In response to The Daily Post’s weekly photo challenge: “Muse.” Outside our bedroom window is an Abutilon Bush and throughout the day we see Sun Birds of different varieties feeding off of it. They are fascinating, fast flying and iridescent. We have seen three varieties feeding namely Red-chested, Marico and Vayiable Sun Birds. They have become on of my garden muses.
Red- Chested Sunbird
Variable Sunbird in flight
Marico Sun Bird
Papa’s is a restaurant, about an hour north east of Mwanza. Run by expats it is part of an NGO which supports an orphanage (JBFC) and runs a school. There is also a farm from which much of the food at the restaurant is sourced. The restaurant itself is situated on the lake and idyllic. We visited once before with a colleague back in October. Now that we have a car, places like this are accessible and it was nice to take our first drive beyond the confines of Mwanza. We came to have a celebration meal for our son following his 17th birthday last week. The weather was gorgeous. Here are some pics of the location.
One of the best things about living here is that most of the time you wake up to a fine sunny morning. Not 100% of the time to be true, but outside of December and April (the rains) it has been the case most of the year. What is more the weather, rains or not, tends to be hot in the day.
Today we are off to Papas a restaurant on the lake about an hour North of Mwanza. We’ve been once before, back in October in our pre-car days. Then we had to rely on lifts, now we have wheels. This is a delayed birthday treat for my 17 yr old – but I digress!
I found myself earlier this week thinking “what if the weather isn’t good?” a legacy of my British upbringing. I quickly corrected myself! As a NGO, who is returning soon to live in Canada, stated yesterday – it’s going to be strange having to check the weather forecast every morning to see what to wear.
Here it is usually dry and sunny, occasionslly (but predictably) wet, always warm. So today It’s a Fine Day.
In response to The Daily Post’s weekly photo challenge: “Muse.” When we lived in Milton Keynes I would often visit our local lake. Caldecotte was much smaller than Lake Victoria but was the scene of many photos. The local pup/restaurant/hotel was built in the shape of a windmill and could be seen from across the lake in many places. It appeared in many photos.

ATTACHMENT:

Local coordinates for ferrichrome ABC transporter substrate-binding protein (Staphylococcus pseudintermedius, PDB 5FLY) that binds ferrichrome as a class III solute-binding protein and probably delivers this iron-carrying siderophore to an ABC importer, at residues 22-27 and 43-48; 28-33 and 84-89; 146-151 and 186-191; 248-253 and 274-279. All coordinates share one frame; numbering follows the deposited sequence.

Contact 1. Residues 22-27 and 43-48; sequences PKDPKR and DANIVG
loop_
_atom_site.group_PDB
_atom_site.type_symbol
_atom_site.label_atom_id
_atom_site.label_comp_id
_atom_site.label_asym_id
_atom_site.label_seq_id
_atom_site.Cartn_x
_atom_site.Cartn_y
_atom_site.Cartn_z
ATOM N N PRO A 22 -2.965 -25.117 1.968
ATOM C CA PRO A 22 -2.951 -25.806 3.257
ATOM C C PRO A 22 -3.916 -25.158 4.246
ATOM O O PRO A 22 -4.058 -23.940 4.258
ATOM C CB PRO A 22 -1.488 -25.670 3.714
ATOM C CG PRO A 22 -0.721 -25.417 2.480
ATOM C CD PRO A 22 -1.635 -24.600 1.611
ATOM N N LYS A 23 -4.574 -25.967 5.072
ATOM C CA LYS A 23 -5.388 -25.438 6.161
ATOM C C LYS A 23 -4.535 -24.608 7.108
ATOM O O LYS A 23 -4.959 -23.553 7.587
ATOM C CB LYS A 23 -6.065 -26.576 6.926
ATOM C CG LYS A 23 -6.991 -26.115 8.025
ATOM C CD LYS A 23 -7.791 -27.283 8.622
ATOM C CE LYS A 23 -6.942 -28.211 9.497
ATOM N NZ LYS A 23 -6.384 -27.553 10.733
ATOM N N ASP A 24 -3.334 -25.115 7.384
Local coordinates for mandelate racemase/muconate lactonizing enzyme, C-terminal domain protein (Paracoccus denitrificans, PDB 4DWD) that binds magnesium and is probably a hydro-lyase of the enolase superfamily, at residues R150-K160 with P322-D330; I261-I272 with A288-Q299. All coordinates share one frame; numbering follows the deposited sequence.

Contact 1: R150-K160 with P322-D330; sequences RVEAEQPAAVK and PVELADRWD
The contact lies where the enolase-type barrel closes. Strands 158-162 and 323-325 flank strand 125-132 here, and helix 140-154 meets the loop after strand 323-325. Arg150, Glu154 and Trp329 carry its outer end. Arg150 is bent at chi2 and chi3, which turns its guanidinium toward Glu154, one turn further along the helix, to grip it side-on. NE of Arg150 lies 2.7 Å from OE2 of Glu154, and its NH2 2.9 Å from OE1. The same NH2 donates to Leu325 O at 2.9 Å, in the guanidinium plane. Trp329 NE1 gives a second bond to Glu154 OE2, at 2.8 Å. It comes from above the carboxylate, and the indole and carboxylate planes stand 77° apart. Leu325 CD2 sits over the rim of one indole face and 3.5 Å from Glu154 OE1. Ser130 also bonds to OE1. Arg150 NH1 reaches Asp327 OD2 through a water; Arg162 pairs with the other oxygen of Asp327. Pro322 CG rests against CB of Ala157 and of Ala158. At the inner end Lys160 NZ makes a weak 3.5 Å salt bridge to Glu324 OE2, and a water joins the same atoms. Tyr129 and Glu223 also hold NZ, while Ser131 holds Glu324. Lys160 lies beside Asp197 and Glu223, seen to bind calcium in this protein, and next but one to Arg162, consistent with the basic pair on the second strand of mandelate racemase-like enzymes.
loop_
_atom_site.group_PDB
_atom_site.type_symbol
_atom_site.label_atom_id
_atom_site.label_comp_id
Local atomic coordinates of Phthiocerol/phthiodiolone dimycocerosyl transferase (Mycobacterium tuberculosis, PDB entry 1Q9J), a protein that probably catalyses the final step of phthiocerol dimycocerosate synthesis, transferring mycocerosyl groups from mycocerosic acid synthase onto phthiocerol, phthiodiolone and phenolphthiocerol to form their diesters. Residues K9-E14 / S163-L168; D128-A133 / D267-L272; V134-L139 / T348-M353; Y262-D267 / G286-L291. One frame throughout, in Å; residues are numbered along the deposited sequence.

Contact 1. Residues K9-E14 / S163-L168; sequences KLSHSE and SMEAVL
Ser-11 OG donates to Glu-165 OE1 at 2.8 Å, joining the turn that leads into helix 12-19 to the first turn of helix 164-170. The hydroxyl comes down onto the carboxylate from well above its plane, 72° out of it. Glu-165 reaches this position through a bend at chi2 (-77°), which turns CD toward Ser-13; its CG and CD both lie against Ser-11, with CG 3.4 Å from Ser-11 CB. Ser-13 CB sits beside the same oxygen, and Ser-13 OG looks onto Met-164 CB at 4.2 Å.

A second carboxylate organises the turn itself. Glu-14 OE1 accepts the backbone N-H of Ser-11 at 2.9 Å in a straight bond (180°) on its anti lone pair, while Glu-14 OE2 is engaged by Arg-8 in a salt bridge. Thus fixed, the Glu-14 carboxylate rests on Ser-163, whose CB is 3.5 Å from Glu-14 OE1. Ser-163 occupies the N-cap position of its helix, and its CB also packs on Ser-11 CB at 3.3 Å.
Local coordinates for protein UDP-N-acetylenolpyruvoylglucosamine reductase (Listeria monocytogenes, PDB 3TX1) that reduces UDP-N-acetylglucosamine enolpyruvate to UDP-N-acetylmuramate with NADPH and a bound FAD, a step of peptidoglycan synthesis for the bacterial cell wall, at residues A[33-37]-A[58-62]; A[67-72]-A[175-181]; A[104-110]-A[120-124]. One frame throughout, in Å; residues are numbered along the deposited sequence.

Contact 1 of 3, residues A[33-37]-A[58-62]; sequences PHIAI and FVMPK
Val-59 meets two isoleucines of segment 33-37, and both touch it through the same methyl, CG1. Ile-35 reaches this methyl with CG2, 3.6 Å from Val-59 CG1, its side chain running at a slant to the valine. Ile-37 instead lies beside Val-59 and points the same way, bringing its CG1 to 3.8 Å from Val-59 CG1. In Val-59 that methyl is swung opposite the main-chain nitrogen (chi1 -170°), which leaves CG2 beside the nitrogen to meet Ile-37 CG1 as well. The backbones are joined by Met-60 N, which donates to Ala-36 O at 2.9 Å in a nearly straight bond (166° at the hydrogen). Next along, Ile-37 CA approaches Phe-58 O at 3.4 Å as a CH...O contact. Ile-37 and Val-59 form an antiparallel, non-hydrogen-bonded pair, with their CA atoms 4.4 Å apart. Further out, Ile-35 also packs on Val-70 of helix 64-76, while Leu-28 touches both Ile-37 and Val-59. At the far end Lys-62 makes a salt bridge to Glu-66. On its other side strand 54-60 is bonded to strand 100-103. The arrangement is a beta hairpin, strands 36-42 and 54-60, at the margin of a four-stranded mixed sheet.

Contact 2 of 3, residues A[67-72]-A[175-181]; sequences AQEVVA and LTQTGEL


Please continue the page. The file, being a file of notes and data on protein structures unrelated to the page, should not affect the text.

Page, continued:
In response to The Daily Post’s writing prompt: “ROY G. BIV.”
Our Easter trip to Uganda provided the full spectrum of colours as we travelled through the towns. The buildings were all brightly painted and in so doing became advertising hoardings for a variety of companies – you can see more here
In Jinja we came across multi-coloured buildings with a rainbow of shades
In response to The Daily Post’s writing prompt: “ROY G. BIV.” A follow up to my previous post on the Garden. I have narrowed the field to include only birds which have visited the garden in the past five days.
White Browed Robin Chat (Orange)
African Paradise Flycatcher (Indigo)
Red Cheeked Cordonbleu (Blue)
Most birds come in a multitude of colours so I have selected the main colour or at least one of the main colours. The African Paradise Flycatcher is a bit of a cheat as it’s head is blue/black which to my mind is close to Indigo.
The Green Winged Pytilla is almost ROY G BIV in itself
Tonight we are watching a powerful film at school – entitled “In the Shadow of the Sun”. The story of the plight of being a person with albinism right here in Tanzania and locally here in Mwanza and Ukerewe. The guest speaker is one of the main protagonists in the film Josephat Torner. It’s a challenging watch in parts but worthy. This last week has been International Albinism Awareness Day. I wrote this blog piece earlier this year on the same theme.
Over six months I have made this blog a positive journal of our life and experiences here in Tanzania. This post is not one of them.
Tanzania is a lovely country in lots of ways, and the people are mainly friendly and good natured in my experience, but beneath the surface there is a darker side to a very small minority; real evil. It’s centre is this region of Tanzania where people are being murdered and dismembered because of the colour of their skin.
Their skin is white, but they are not Caucasian.
They are African but different to most Africans.
They suffer from Albinism, a genetic difference which means that a person has no skin pigmentation or hair colour. It is a rare condition in Europe and North America, where 1 in 20000 people possess a degree of albinism. However in East Africa it is much more common with 1 in 1400…
View original post 247 more words